Final Thoughts: What fun! Despite being too vulgar for my taste, the writing makes for a truly hilarious action-comedy. It’s similar to Hot Fuzz but perhaps more accessible to US audiences. I’m can’t say that I’m a fan of Jonah or Channing now, but I can honestly say they both are GREAT in this movie!

Three and a half stars out of Five
3.5 out of 5 reels


Moonrise Kingdom

I’ve been waiting to see this one in a while (I even put it on my most-anticipated list), which is unusual as I don’t always get excited about a Wes Anderson movie. The only one I have seen before was The Royal Tennenbaums, and whilst I enjoyed that one, I can’t remember too much of the details except to say that and eccentric are the words that come to mind. It’s the same with Moonrise Kingdom, though I’d add the words endearing and delightful to describe it.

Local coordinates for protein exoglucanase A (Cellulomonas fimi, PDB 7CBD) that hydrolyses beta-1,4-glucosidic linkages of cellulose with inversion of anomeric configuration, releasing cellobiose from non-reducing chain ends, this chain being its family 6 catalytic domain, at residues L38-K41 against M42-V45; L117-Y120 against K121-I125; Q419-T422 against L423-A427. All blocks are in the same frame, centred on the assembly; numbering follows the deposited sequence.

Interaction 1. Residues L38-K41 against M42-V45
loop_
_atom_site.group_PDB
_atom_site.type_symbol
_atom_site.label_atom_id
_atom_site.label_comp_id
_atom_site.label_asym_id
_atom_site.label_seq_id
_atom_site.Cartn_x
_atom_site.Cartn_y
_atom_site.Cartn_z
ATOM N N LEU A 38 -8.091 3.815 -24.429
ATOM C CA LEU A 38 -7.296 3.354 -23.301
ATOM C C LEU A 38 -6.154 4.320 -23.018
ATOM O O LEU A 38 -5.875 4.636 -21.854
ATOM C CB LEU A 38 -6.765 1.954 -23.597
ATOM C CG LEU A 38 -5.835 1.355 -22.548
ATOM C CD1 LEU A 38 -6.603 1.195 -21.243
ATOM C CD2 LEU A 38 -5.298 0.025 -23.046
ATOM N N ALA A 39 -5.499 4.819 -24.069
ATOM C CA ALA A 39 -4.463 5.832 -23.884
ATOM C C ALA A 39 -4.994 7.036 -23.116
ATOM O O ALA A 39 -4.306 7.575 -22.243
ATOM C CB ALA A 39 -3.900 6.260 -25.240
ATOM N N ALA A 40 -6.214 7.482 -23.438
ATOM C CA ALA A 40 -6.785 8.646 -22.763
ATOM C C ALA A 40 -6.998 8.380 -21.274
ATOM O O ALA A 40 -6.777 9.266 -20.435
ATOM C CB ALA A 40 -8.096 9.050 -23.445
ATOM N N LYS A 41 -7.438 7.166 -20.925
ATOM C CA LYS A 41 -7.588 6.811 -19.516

Set on an island off the coast of New England in 1965, it opens in a Khaki Scout Summer Camp on the day one of its member, Sam Shakusky, disappears from the camp. Soon they realize that a young girl from a nearby town, Suzy Bishop is also missing. Soon they discover the two had run away together and the town, led by the island police Captain Sharp goes in search of them.

Sam turns out to be an orphan whilst Suzy is not, but both Sam and Suzy feel like an outcast in their respective circle, and that’s what drew them together. The young actors, Jared Gilman and Kara Hayward are so endearing in their roles, and their lack of acting experience actually adds sincerity to the romance. Their scenes together remind us the delight of what innocent young love could be. These sweet moments are peppered with some dark, poignant moments, as if to illustrate the world that would await the two twelve-year-olds as they grow older.